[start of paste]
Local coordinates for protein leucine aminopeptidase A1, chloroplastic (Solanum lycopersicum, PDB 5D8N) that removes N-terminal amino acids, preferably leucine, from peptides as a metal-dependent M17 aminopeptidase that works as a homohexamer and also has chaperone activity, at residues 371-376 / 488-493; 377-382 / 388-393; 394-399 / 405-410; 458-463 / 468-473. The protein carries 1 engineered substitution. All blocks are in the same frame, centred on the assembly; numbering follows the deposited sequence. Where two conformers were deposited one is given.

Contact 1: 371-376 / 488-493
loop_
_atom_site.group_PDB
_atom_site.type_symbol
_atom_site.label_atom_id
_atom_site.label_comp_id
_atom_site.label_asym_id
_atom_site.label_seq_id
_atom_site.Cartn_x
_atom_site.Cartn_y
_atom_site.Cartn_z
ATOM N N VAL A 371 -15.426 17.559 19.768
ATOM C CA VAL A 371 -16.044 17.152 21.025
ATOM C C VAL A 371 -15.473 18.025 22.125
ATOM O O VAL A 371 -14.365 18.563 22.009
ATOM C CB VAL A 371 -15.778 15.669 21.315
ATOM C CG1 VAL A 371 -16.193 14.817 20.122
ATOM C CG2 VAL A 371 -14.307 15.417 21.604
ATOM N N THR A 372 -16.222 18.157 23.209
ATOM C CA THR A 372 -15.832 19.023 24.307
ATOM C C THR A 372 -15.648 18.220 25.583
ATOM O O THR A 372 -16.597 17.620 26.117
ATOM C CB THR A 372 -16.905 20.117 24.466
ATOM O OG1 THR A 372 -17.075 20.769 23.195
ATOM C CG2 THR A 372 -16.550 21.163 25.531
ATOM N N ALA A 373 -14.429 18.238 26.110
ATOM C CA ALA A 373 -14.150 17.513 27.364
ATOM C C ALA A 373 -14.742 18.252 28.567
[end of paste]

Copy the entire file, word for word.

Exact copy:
Local coordinates for protein leucine aminopeptidase A1, chloroplastic (Solanum lycopersicum, PDB 5D8N) that removes N-terminal amino acids, preferably leucine, from peptides as a metal-dependent M17 aminopeptidase that works as a homohexamer and also has chaperone activity, at residues 371-376 / 488-493; 377-382 / 388-393; 394-399 / 405-410; 458-463 / 468-473. The protein carries 1 engineered substitution. All blocks are in the same frame, centred on the assembly; numbering follows the deposited sequence. Where two conformers were deposited one is given.

Contact 1: 371-376 / 488-493
loop_
_atom_site.group_PDB
_atom_site.type_symbol
_atom_site.label_atom_id
_atom_site.label_comp_id
_atom_site.label_asym_id
_atom_site.label_seq_id
_atom_site.Cartn_x
_atom_site.Cartn_y
_atom_site.Cartn_z
ATOM N N VAL A 371 -15.426 17.559 19.768
ATOM C CA VAL A 371 -16.044 17.152 21.025
ATOM C C VAL A 371 -15.473 18.025 22.125
ATOM O O VAL A 371 -14.365 18.563 22.009
ATOM C CB VAL A 371 -15.778 15.669 21.315
ATOM C CG1 VAL A 371 -16.193 14.817 20.122
ATOM C CG2 VAL A 371 -14.307 15.417 21.604
ATOM N N THR A 372 -16.222 18.157 23.209
ATOM C CA THR A 372 -15.832 19.023 24.307
ATOM C C THR A 372 -15.648 18.220 25.583
ATOM O O THR A 372 -16.597 17.620 26.117
ATOM C CB THR A 372 -16.905 20.117 24.466
ATOM O OG1 THR A 372 -17.075 20.769 23.195
ATOM C CG2 THR A 372 -16.550 21.163 25.531
ATOM N N ALA A 373 -14.429 18.238 26.110
ATOM C CA ALA A 373 -14.150 17.513 27.364
ATOM C C ALA A 373 -14.742 18.252 28.567